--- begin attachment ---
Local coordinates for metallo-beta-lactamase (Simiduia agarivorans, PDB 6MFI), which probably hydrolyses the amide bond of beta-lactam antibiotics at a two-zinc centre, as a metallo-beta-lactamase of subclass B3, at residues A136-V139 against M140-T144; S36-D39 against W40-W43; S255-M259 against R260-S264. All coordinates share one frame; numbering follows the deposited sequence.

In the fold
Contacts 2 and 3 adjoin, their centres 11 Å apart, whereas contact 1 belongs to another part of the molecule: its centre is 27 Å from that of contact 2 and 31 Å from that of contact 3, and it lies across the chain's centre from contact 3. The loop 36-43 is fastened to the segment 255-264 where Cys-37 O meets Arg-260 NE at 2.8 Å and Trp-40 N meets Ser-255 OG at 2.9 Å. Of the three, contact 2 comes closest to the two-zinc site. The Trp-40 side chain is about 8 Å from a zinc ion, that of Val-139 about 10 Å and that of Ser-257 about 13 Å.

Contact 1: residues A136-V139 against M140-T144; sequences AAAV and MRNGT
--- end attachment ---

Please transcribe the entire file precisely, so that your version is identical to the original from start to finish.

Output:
Local coordinates for metallo-beta-lactamase (Simiduia agarivorans, PDB 6MFI), which probably hydrolyses the amide bond of beta-lactam antibiotics at a two-zinc centre, as a metallo-beta-lactamase of subclass B3, at residues A136-V139 against M140-T144; S36-D39 against W40-W43; S255-M259 against R260-S264. All coordinates share one frame; numbering follows the deposited sequence.

In the fold
Contacts 2 and 3 adjoin, their centres 11 Å apart, whereas contact 1 belongs to another part of the molecule: its centre is 27 Å from that of contact 2 and 31 Å from that of contact 3, and it lies across the chain's centre from contact 3. The loop 36-43 is fastened to the segment 255-264 where Cys-37 O meets Arg-260 NE at 2.8 Å and Trp-40 N meets Ser-255 OG at 2.9 Å. Of the three, contact 2 comes closest to the two-zinc site. The Trp-40 side chain is about 8 Å from a zinc ion, that of Val-139 about 10 Å and that of Ser-257 about 13 Å.

Contact 1: residues A136-V139 against M140-T144; sequences AAAV and MRNGT